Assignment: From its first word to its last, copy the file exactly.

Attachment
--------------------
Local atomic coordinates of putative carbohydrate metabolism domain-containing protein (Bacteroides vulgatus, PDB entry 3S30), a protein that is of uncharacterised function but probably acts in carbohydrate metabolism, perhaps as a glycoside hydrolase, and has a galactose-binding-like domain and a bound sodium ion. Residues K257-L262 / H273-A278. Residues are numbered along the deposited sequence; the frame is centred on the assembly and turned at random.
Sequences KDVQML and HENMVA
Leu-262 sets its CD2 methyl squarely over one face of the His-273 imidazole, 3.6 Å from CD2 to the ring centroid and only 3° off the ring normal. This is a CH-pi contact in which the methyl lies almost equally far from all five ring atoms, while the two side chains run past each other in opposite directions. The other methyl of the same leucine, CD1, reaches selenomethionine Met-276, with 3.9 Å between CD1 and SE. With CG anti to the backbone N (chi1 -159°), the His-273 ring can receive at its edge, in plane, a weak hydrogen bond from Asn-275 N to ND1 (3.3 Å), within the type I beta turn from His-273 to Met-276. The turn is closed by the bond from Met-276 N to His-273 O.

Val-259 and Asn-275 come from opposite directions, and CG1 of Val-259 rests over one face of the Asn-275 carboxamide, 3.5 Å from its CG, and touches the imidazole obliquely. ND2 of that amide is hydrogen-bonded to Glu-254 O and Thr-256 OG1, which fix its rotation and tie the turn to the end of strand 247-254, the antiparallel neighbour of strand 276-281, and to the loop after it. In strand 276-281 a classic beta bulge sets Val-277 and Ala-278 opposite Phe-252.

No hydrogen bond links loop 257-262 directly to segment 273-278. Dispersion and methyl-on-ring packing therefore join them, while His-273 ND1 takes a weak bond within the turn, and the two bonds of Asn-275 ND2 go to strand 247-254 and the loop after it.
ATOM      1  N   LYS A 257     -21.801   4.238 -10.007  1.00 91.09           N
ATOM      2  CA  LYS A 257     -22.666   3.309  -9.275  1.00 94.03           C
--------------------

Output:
Local atomic coordinates of putative carbohydrate metabolism domain-containing protein (Bacteroides vulgatus, PDB entry 3S30), a protein that is of uncharacterised function but probably acts in carbohydrate metabolism, perhaps as a glycoside hydrolase, and has a galactose-binding-like domain and a bound sodium ion. Residues K257-L262 / H273-A278. Residues are numbered along the deposited sequence; the frame is centred on the assembly and turned at random.
Sequences KDVQML and HENMVA
Leu-262 sets its CD2 methyl squarely over one face of the His-273 imidazole, 3.6 Å from CD2 to the ring centroid and only 3° off the ring normal. This is a CH-pi contact in which the methyl lies almost equally far from all five ring atoms, while the two side chains run past each other in opposite directions. The other methyl of the same leucine, CD1, reaches selenomethionine Met-276, with 3.9 Å between CD1 and SE. With CG anti to the backbone N (chi1 -159°), the His-273 ring can receive at its edge, in plane, a weak hydrogen bond from Asn-275 N to ND1 (3.3 Å), within the type I beta turn from His-273 to Met-276. The turn is closed by the bond from Met-276 N to His-273 O.

Val-259 and Asn-275 come from opposite directions, and CG1 of Val-259 rests over one face of the Asn-275 carboxamide, 3.5 Å from its CG, and touches the imidazole obliquely. ND2 of that amide is hydrogen-bonded to Glu-254 O and Thr-256 OG1, which fix its rotation and tie the turn to the end of strand 247-254, the antiparallel neighbour of strand 276-281, and to the loop after it. In strand 276-281 a classic beta bulge sets Val-277 and Ala-278 opposite Phe-252.

No hydrogen bond links loop 257-262 directly to segment 273-278. Dispersion and methyl-on-ring packing therefore join them, while His-273 ND1 takes a weak bond within the turn, and the two bonds of Asn-275 ND2 go to strand 247-254 and the loop after it.
ATOM      1  N   LYS A 257     -21.801   4.238 -10.007  1.00 91.09           N
ATOM      2  CA  LYS A 257     -22.666   3.309  -9.275  1.00 94.03           C